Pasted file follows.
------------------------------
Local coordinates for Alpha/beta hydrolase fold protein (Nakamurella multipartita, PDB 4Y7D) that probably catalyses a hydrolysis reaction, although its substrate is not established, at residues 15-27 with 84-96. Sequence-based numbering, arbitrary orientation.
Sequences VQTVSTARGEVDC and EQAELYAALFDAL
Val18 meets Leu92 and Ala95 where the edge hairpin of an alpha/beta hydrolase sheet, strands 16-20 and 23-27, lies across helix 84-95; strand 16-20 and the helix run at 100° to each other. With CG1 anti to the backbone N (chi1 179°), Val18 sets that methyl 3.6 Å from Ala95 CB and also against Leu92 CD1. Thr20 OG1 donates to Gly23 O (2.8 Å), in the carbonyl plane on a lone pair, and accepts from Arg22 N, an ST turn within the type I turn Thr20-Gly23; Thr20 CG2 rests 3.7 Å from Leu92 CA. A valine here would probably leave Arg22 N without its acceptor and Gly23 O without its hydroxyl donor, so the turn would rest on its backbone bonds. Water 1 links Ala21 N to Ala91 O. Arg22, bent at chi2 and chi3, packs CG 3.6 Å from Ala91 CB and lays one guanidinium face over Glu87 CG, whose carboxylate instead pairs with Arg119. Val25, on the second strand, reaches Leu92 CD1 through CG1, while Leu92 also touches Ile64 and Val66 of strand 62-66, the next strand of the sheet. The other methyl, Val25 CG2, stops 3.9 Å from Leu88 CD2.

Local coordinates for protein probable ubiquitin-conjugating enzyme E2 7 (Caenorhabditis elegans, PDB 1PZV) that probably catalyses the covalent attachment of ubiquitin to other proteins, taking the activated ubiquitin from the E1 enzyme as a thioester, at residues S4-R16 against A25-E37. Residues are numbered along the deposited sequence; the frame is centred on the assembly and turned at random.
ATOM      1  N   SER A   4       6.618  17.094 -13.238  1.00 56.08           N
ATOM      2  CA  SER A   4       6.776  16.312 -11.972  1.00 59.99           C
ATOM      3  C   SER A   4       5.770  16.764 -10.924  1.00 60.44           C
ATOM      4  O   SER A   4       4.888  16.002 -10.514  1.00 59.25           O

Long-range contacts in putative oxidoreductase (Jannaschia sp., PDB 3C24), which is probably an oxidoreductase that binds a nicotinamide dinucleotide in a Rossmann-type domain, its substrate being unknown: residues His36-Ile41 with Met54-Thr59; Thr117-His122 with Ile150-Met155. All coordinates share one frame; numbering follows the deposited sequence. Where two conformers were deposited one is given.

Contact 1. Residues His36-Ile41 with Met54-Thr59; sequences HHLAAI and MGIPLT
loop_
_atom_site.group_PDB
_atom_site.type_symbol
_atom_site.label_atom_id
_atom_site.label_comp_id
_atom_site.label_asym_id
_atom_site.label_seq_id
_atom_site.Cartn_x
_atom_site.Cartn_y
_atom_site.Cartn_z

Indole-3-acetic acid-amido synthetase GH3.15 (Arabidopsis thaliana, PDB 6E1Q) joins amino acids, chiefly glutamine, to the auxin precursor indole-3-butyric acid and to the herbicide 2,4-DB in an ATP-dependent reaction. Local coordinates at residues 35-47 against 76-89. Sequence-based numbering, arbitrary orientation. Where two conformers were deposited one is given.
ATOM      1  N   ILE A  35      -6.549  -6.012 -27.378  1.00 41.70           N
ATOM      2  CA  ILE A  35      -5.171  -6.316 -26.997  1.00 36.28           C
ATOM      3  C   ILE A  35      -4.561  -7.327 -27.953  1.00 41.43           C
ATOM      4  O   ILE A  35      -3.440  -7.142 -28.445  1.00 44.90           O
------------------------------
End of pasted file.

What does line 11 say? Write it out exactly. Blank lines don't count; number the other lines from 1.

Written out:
loop_